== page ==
The share of Hyundai buyers with household incomes over $100,000 was 43% this year, up from 33% five years ago, according to Cox Automotive data. For Kia, that share rose to 36% from 23%, according to company data.
“We try to highlight the quality of our products rather than just sell the case,” said José Muñoz, Hyundai’s global chief operating officer.
Much of the recent strength has been driven by the release of two new SUVs – the Kia Telluride and Hyundai Palisade– which won praise from auto critics and remained in high demand throughout the year, dealers say.
The automaking group has also added other SUVs in recent years, including subcompacts like the Hyundai Venue, which is designed to appeal to younger, more budget-conscious buyers. Hyundai and Kia now sell a dozen SUV models in the United States, up from six five years ago.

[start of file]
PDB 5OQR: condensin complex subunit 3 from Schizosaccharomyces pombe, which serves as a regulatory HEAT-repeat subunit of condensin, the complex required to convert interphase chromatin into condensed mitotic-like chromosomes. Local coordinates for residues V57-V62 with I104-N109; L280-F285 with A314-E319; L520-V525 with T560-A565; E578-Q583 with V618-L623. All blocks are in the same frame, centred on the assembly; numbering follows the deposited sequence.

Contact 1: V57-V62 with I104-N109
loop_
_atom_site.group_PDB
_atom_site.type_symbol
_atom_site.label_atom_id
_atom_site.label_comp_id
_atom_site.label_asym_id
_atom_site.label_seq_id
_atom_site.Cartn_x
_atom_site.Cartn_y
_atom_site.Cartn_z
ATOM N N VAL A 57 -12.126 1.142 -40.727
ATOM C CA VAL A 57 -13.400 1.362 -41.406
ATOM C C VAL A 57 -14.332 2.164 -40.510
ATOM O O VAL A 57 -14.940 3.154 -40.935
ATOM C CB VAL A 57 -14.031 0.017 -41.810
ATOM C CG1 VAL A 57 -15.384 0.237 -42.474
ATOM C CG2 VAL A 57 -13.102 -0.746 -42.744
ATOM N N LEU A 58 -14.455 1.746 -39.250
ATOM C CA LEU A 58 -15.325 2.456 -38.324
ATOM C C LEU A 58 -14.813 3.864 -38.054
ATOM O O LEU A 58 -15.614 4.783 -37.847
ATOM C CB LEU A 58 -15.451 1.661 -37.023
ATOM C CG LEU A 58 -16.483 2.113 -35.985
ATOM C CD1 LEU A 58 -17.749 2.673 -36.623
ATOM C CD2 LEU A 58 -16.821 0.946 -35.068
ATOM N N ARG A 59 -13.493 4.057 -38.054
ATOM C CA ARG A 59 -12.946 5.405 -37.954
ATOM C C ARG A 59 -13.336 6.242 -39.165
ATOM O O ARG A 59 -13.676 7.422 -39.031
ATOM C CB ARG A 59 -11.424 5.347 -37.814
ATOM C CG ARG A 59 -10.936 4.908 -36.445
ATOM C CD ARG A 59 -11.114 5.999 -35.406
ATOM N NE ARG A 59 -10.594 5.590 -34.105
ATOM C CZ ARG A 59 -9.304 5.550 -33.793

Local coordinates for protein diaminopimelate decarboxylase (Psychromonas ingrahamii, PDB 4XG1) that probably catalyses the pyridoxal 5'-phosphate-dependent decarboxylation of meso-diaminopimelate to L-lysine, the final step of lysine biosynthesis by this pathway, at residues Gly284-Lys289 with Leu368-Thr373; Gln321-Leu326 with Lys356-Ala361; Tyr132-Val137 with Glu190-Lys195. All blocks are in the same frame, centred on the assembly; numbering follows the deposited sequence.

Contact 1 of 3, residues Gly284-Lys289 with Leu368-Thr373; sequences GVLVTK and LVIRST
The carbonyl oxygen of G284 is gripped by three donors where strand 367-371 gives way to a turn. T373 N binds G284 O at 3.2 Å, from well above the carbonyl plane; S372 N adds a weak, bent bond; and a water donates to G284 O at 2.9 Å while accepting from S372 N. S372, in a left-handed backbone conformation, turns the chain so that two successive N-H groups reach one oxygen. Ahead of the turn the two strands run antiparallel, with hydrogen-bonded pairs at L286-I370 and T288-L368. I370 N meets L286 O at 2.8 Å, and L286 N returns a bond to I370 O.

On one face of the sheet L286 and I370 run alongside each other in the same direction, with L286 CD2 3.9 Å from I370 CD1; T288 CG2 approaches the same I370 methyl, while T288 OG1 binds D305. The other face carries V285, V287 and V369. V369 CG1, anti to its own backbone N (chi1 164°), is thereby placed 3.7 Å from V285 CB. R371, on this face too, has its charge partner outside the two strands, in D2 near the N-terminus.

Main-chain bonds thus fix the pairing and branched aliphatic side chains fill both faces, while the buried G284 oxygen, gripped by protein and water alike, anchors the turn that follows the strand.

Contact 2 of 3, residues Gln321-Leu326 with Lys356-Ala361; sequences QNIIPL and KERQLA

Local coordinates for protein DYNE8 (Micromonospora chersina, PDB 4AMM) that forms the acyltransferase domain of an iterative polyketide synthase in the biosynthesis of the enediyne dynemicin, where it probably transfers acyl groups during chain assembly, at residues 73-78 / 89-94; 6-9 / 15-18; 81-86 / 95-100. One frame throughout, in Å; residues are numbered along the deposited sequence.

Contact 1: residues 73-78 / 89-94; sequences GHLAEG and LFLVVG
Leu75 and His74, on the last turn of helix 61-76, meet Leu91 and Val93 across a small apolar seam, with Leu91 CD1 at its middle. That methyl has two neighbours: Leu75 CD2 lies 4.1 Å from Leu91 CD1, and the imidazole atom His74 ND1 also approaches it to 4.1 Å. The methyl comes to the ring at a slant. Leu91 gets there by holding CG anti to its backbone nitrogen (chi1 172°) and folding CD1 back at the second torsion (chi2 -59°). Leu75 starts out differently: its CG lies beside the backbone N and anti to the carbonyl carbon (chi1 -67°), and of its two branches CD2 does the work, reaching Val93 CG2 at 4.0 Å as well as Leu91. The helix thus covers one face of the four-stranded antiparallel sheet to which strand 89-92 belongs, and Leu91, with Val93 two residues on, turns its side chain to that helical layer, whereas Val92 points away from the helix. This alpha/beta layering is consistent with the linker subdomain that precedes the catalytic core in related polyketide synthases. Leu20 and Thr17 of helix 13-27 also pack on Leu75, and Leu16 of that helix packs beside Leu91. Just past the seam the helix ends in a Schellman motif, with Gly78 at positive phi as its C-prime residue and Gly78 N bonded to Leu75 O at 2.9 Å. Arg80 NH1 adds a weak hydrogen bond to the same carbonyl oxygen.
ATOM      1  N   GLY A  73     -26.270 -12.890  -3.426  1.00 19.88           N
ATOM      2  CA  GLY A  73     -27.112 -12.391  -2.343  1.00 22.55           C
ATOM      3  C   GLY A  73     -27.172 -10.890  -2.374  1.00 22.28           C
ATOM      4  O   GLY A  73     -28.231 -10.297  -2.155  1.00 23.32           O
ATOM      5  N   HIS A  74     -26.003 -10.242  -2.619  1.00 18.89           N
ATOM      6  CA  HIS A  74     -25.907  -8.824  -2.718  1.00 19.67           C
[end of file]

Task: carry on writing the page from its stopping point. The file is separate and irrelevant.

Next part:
Ryan Gremore, president of O’Brien Auto Team of Illinois, which owns Hyundai and Kia dealerships, said some of the group’s new models, like the Kia Telluride, are helping to change customer perceptions of the two brands. .
“Consumers didn’t view Kia as the ‘bad credit‘ brand it was,” Gremore said.
The challenge now for Hyundai and Kia will be to maintain recent market share gains as rivals regain a foothold and replenish depleted dealership inventory. Covid-related factory closures this spring, analysts say. And leaders are still wary of the sustainability of the market recovery.
Past quality issues also continue to weigh on the two Korean automakers, weighing on their profits.